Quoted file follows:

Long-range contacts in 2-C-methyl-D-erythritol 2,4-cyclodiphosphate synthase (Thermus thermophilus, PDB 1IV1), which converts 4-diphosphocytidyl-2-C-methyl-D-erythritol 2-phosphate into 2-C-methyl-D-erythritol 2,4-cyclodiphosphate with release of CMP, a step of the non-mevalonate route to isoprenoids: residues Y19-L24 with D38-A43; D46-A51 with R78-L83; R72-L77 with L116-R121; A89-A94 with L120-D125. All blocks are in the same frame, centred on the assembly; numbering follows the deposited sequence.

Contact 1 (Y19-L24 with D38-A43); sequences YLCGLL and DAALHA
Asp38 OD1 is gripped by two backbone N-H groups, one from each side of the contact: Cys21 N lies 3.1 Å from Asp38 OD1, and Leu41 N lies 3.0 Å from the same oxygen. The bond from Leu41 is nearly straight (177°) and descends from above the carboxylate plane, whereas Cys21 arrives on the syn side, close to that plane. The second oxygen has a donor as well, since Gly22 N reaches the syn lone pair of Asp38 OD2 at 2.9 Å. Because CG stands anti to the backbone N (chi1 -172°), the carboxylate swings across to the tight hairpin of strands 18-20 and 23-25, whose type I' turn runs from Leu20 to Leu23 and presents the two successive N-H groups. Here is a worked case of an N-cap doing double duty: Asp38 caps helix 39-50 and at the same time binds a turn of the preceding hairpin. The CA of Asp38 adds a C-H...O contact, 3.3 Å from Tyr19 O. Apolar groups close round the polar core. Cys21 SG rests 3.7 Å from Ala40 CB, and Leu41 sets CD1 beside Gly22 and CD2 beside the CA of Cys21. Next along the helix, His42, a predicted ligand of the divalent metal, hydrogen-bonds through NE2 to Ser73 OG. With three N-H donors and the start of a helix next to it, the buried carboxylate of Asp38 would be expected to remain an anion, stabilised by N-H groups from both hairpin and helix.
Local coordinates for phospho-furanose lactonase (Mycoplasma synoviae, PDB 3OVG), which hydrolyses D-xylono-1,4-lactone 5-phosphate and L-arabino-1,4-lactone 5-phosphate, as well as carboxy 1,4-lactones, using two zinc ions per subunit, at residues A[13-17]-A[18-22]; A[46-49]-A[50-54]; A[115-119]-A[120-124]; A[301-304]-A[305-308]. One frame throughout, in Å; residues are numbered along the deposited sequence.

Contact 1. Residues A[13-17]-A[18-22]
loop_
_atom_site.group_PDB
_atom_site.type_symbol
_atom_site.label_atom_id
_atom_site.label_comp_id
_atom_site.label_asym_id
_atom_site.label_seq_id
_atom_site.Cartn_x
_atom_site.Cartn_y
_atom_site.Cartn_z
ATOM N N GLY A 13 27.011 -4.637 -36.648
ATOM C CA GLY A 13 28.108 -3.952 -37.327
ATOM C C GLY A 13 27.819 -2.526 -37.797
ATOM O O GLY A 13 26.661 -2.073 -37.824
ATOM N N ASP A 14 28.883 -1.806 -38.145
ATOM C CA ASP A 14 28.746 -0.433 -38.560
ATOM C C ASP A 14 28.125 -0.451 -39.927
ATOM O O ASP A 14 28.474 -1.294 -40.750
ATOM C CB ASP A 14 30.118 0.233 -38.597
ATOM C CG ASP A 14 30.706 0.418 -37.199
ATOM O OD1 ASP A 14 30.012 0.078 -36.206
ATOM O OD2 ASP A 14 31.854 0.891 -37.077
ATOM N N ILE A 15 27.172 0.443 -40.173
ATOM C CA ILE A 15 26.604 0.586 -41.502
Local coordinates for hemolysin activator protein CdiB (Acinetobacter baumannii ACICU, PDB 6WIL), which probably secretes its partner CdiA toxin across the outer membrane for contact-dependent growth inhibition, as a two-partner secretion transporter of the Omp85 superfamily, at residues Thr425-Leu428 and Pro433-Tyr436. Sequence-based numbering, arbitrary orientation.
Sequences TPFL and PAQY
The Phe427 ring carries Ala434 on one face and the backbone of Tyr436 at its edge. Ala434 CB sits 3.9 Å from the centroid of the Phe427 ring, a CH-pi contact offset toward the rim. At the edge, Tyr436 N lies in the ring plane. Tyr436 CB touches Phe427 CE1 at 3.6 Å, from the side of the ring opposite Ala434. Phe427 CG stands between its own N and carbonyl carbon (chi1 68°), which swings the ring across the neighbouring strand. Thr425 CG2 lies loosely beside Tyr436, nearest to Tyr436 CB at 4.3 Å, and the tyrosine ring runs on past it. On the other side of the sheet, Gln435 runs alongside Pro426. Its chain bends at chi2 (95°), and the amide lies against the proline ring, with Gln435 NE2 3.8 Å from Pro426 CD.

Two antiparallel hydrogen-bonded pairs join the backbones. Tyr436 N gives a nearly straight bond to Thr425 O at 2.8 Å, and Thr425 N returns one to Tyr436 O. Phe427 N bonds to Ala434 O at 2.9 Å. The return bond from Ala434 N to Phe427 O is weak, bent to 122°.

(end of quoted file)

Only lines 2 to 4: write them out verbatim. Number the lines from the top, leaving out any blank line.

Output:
Contact 1 (Y19-L24 with D38-A43); sequences YLCGLL and DAALHA
Asp38 OD1 is gripped by two backbone N-H groups, one from each side of the contact: Cys21 N lies 3.1 Å from Asp38 OD1, and Leu41 N lies 3.0 Å from the same oxygen. The bond from Leu41 is nearly straight (177°) and descends from above the carboxylate plane, whereas Cys21 arrives on the syn side, close to that plane. The second oxygen has a donor as well, since Gly22 N reaches the syn lone pair of Asp38 OD2 at 2.9 Å. Because CG stands anti to the backbone N (chi1 -172°), the carboxylate swings across to the tight hairpin of strands 18-20 and 23-25, whose type I' turn runs from Leu20 to Leu23 and presents the two successive N-H groups. Here is a worked case of an N-cap doing double duty: Asp38 caps helix 39-50 and at the same time binds a turn of the preceding hairpin. The CA of Asp38 adds a C-H...O contact, 3.3 Å from Tyr19 O. Apolar groups close round the polar core. Cys21 SG rests 3.7 Å from Ala40 CB, and Leu41 sets CD1 beside Gly22 and CD2 beside the CA of Cys21. Next along the helix, His42, a predicted ligand of the divalent metal, hydrogen-bonds through NE2 to Ser73 OG. With three N-H donors and the start of a helix next to it, the buried carboxylate of Asp38 would be expected to remain an anion, stabilised by N-H groups from both hairpin and helix.
Local coordinates for phospho-furanose lactonase (Mycoplasma synoviae, PDB 3OVG), which hydrolyses D-xylono-1,4-lactone 5-phosphate and L-arabino-1,4-lactone 5-phosphate, as well as carboxy 1,4-lactones, using two zinc ions per subunit, at residues A[13-17]-A[18-22]; A[46-49]-A[50-54]; A[115-119]-A[120-124]; A[301-304]-A[305-308]. One frame throughout, in Å; residues are numbered along the deposited sequence.